Here’s a letter to my daily correspondent, Nolan McKinney:
You assert that “protection of US manufacturing is necessary because with fewer of us actually knowing how to make things we run the risk of one day being unable to get the things we need.”
I remind you that despite a decades-long decline in U.S. manufacturing employment, U.S. manufacturing output today is near an all-time high, and U.S. manufacturing capacity is at an all-time high. It follows that the typical U.S. manufacturing worker is today vastly more productive than was his or her counterpart of decades ago.
So while there might well today be fewer of us who directly ‘know how to make things,’ the knowledge of those Americans who do today know how to make things is much greater than it was in the past. Would you prefer that 100 of your neighbors each knows how to make one ‘thing’ a day, or that 50 of your neighbors each knows how to make three ‘things’ a day? To the extent that your ability to “get the things” that you need depends upon how many of your neighbors know how to make these things, the latter situation is clearly better than the former. And it’s the latter situation that we now have in the U.S.
But your argument is marred by a deeper flaw – namely, you’re mistaken to suppose that our access to ‘things’ is in jeopardy unless ‘we’ ourselves make the ‘things’ that ‘we’ need.
Like most Americans, I make none of the things that I need or want. I grow none of the food that I eat; I manufacture none of the cars that I drive; I produce none of the furniture in my home or office; I’ve never built any of the homes in which I’ve lived; I’ve never stitched together a piece of clothing that I wear; indeed, I wouldn’t begin to know where to begin to make an item as simple as an ordinary metal spoon of the sort that now sits in a drawer in my kitchen. And yet I haven’t ever lost a wink of sleep worrying that my lack of knowledge of how to make any good that I use jeopardizes my economic future.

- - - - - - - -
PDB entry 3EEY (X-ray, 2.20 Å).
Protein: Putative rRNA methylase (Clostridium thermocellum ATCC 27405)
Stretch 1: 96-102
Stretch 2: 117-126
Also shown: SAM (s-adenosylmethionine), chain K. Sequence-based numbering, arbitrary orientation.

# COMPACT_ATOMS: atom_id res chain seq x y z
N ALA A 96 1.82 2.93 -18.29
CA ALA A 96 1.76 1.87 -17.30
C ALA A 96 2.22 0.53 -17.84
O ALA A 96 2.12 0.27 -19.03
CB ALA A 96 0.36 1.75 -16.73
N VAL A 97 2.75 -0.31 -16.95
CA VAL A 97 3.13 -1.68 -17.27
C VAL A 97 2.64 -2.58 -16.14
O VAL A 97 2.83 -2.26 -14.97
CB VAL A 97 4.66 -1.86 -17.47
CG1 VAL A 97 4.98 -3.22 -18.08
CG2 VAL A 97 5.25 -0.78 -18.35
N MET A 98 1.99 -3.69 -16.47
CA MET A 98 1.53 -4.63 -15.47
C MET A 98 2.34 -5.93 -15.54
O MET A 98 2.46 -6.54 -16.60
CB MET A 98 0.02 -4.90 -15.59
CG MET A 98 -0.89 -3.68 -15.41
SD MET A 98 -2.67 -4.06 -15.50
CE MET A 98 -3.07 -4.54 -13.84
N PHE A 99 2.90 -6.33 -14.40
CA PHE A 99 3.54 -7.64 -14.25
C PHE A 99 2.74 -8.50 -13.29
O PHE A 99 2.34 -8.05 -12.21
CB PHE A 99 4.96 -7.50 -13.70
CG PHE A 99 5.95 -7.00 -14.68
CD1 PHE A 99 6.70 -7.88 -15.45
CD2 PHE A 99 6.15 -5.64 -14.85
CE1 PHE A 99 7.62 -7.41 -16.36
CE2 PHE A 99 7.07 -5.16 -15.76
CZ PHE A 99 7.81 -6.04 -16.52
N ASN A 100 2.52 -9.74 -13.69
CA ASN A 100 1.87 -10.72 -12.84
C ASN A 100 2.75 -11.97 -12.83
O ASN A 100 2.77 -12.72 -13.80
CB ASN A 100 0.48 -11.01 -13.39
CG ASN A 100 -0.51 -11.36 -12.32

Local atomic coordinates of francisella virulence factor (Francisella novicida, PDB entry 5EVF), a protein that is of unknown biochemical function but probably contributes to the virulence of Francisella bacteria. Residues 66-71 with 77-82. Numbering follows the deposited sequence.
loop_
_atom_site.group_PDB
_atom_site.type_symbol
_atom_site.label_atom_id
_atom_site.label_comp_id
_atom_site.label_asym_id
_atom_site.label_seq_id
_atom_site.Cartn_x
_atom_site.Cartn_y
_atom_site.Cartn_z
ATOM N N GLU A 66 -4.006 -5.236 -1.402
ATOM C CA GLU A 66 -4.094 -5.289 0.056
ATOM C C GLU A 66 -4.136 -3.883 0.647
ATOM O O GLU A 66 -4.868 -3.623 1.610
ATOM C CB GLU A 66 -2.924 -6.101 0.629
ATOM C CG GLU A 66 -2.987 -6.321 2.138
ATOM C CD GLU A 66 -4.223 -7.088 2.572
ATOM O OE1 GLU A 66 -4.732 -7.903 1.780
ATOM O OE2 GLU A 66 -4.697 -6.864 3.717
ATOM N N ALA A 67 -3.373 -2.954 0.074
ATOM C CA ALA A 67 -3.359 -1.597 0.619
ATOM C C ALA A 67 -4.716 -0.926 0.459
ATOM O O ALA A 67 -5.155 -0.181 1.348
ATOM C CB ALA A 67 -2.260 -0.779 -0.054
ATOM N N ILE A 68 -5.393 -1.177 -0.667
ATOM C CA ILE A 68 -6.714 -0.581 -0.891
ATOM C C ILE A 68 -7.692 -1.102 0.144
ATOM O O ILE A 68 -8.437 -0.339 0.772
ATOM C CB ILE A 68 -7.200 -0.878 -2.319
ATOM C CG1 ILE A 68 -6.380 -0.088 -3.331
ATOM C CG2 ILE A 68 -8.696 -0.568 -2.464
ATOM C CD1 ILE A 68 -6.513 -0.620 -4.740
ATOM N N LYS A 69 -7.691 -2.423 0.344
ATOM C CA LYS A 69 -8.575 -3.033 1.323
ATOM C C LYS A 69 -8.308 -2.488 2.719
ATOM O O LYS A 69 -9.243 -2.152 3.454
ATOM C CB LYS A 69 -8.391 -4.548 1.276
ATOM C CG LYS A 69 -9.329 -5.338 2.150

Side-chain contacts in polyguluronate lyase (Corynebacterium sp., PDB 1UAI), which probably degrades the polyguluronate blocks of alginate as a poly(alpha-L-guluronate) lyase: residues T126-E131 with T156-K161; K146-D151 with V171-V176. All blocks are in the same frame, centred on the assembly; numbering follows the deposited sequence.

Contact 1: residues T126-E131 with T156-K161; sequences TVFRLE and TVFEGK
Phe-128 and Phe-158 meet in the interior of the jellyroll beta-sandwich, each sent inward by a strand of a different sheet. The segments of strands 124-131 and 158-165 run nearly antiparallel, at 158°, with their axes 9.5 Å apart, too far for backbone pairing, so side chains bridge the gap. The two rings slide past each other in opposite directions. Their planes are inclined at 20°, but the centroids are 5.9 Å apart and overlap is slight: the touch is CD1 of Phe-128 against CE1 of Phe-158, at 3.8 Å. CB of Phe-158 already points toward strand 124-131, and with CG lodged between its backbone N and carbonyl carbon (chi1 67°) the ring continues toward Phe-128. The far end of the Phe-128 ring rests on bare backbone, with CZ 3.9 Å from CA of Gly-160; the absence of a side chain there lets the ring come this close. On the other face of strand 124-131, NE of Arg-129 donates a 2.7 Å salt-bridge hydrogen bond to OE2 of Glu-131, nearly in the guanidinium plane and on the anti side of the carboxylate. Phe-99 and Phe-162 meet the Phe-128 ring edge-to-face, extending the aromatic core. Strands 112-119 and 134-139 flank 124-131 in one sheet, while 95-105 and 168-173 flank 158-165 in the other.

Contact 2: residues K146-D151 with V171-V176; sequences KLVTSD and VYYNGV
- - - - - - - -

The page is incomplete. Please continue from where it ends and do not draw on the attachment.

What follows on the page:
What I do know is how to perform my job (one, by the way, that’s in the service sector and that pays handsomely). And I know also how to exchange my output for the various things that I fancy. How ironic that you and your fellow protectionists obstruct with tariffs my and other Americans’ abilities to exchange our outputs for the maximum possible number of things that we want. It is you and your fellow protectionists – not free trade or foreign producers – who raise my and other Americans’ “risk of one day being unable to get the things we need.”
Donald J. Boudreaux
Professor of Economics
Martha and Nelson Getchell Chair for the Study of Free Market Capitalism at the Mercatus Center
George Mason University
Fairfax, VA 22030